Institute of Astronomy

 

Ask an Astronomer - Miscellaneous

J1950 and J2000 Epochs

Published on 23/08/2011 
Question: 

What are the epochs J1950 and J2000 when looking at objects in the sky? And what do I have to put in my telescope program?

Astronomers use different epochs to give coordinates of objects in the sky due to changes in motion due to primarily the precession of the Earth on its rotation axis. Much like a spinning top, as the Earth rotates, it's rotation axis gradually rotates as well although much slower than the daily rotation we see. Because of this precession, the positions of the stars change over time with a small motion every day. On small timescales this motion isn't noticeable however over decades it is. For this reason, astronomers update their coordinates every 50 years to make it simpler when finding objects.

Although for an object you can find coordinates in either J1950 or J2000 (the two most recent epochs), this won't actually be the correct location in the sky today. However, what your telescope program will do will take the coordinates from those epochs and then calculate what they should be today i.e. J2011 and then move your telescope there. This saves people doing things by hand and so means you can find objects with the standard coordinates quickly and easily.

As such, all you should need to do is find the coordinates of the object in either J2000 or J1950 and can then put those into your program. The program will then do the rest.

Stars on the Moon

Published on 02/05/2011 
Question: 

Is it possible to see stars from the surface of the moon? I thought it was but in an interview in 1970 (http://bbc.in/fRz0Mh) Neil Armstrong said you can only see the Sun and Earth.

When US astronauts visited the moon as part of the apollo program, people often comment in images that you don't see the stars. This is the same phenomenon Neil Armstrong described in the interview on the BBC in 1970.

The stars are actually visible from the surface of the moon but they are particularly difficult to observe. If on Earth you compare a night where there is no moon with a night with a full moon, it is much easier to see stars on the dark night with no moon. The same phenomena happens on the moon with the Earth reflecting the Sun's light as well as the astronauts only working in sunlight. And as you know from experience, during the day time we don't see any stars (unless you know exactly where to look using a telescope!) even though they're still shining.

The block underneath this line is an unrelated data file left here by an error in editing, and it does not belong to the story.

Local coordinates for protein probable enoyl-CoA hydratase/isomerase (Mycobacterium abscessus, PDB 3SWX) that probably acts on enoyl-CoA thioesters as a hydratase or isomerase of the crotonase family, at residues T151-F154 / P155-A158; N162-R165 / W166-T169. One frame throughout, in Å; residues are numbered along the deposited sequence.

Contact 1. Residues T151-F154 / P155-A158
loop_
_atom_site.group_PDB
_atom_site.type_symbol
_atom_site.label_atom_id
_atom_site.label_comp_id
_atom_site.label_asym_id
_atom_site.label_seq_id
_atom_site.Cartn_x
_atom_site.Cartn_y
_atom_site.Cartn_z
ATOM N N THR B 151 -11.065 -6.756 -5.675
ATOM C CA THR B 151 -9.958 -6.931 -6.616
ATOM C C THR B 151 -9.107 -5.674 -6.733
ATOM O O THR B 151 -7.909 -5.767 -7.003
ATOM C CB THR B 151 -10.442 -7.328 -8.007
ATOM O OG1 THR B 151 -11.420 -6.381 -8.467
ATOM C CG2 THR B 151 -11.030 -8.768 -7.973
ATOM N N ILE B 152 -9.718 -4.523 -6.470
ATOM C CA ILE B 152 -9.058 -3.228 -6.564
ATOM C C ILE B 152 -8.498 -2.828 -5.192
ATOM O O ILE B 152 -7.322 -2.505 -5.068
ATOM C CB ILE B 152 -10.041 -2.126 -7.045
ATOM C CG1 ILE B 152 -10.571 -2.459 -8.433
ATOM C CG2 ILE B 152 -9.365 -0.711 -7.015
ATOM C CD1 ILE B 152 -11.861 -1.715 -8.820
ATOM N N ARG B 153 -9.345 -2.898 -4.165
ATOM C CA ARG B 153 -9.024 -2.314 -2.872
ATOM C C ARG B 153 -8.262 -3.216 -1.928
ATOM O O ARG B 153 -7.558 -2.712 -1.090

So although the stars are there, the light conditions when the astronauts were working meant that they were unable to see them.

Neutron Decay

Published on 14/03/2011 
Question: 

I understand that free neutrons pervade the universe and that they are relatively unstable. What do they decay into?

A neutron is not a fundamental particle, rather it is made of three particles known as quarks bound together. There are six types (or 'flavours') of quark and a neutron consists of one so-called 'up' quark and two 'down' quarks.

When not bound in a nucleus, a neutron is unstable and one of the down quarks undergoes a beta decay (like in some radioactive nuclei) in which it becomes an up quark - this remaining arrangement of 2 up quarks and one down quark is a proton. Therefore, a neutron decays into a proton and this process also emits an electron and an anti-neutrino (a very light, uncharged fundamental particle). The half-life of a free neutron (if you were to have a collection of them, the time it would take for half of them to decay) is around 10 minutes.

Nuclei of Atoms

Published on 14/03/2011 
Question: 

How are protons and neutrons combined to create the nucleus of an atom?

Protons and neutrons are not a fundamental particles, rather they made of three particles known as quarks bound together.

In addition to electrical forces from their charges, quarks also feel the strong force, another of the fundamental forces. It is this force that binds together quarks into neutrons and protons and also holds the protons and neutrons together in the nucleus of an atom. As the name suggests, this is a very strong force - it is able to hold together protons in a nucleus despite their like charges repelling each other and remarkably, the further apart you move the particles, the stronger the force gets between them!

The colour of the sky

Published on 28/02/2011 
Question: 

Why is the sky blue during the day then red at sunset?

Light from the Sun contains all colours of the rainbow. When we look directly at the Sun, we see all of the light from it, so it appears white or a faint yellow. Particles in the Earth's atmosphere scatter shorter wavelength (bluer) light more than the longer wavelength (redder) light due to a process called Rayleigh scattering. During the day, the entire sky looks blue, as we are seeing the light that has been scattered towards us from all directions. However, when the Sun's rays travel through more of the denser part of our atmosphere (at sunrise and sunset) it appears red, as more of the blue light is scattered.